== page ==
• TY10/School of the Art Institute of Chicago

A few years ago in the Reader, Jeffrey Felshman wrote about the extreme isolation experienced by inmates at Tamms, Illinois’s only supermax prison. In the 13 years that the facility has been open, that isolation has been well documented: Tamms, where incarcerated men are kept in solitary confinement up to 23 hours a day, has been the subject of a photo series in the Trib, a long-running campaign criticizing its conditions, a human rights lawsuit by the MacArthur Justice Center, and the odd article here and there—here, most recently, by Steve Bogira, who wrote about the dispute between Governor Pat Quinn, who’s proposed closing a roster of prisons, including Tamms, as an austerity measure, and downstate lawmakers and prison guards’ unions, who are fighting Quinn’s plan. AFSCME Council 31, which represents 302 Tamms employees, sued in August to keep the prison, and others on the chopping block, open; the issue’s currently in the courts, with a temporary restraining order prohibiting their immediate closure.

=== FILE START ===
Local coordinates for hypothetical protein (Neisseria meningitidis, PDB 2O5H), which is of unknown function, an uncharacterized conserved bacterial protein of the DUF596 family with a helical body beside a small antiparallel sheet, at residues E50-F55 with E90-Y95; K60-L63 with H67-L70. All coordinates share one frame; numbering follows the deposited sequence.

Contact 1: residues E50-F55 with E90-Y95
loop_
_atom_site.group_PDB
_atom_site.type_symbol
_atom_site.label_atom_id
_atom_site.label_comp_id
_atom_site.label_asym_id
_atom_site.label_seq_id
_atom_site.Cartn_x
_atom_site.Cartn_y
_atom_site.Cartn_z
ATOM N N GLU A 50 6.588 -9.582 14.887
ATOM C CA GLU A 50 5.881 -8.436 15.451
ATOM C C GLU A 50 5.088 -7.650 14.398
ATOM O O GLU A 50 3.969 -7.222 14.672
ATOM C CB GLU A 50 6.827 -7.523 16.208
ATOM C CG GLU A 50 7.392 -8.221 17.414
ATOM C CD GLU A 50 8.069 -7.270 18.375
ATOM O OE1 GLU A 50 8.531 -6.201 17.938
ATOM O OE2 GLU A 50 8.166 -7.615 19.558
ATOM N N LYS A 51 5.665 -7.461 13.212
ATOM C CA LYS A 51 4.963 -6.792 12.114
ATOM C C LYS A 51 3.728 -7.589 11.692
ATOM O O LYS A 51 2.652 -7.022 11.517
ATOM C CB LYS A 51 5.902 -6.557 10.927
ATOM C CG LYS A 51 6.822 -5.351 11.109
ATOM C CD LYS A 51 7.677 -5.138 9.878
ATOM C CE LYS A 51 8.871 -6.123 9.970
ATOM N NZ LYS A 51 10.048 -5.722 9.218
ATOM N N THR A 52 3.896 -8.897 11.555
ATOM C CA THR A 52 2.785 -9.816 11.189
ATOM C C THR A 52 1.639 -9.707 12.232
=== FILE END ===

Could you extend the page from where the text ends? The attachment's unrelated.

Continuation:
Meanwhile the Tamms Year Ten campaign, which formed in 2008 to agitate for the reform or closure of the prison, is trying to alleviate some effects of the prisoners’ confinement. TYT solicited from inmates requests for photos “of anything in the world, real or imagined.” They’re seeking volunteers to help fill those requests, which according to a press release “range from ‘a brown and white horse rearing in cold enough weather so that you can see his breath’ to ‘a picture of my auntie’s house on 63rd and Marshfield at 2:00 pm’ to ‘comic book heroes locked in epic battle.'”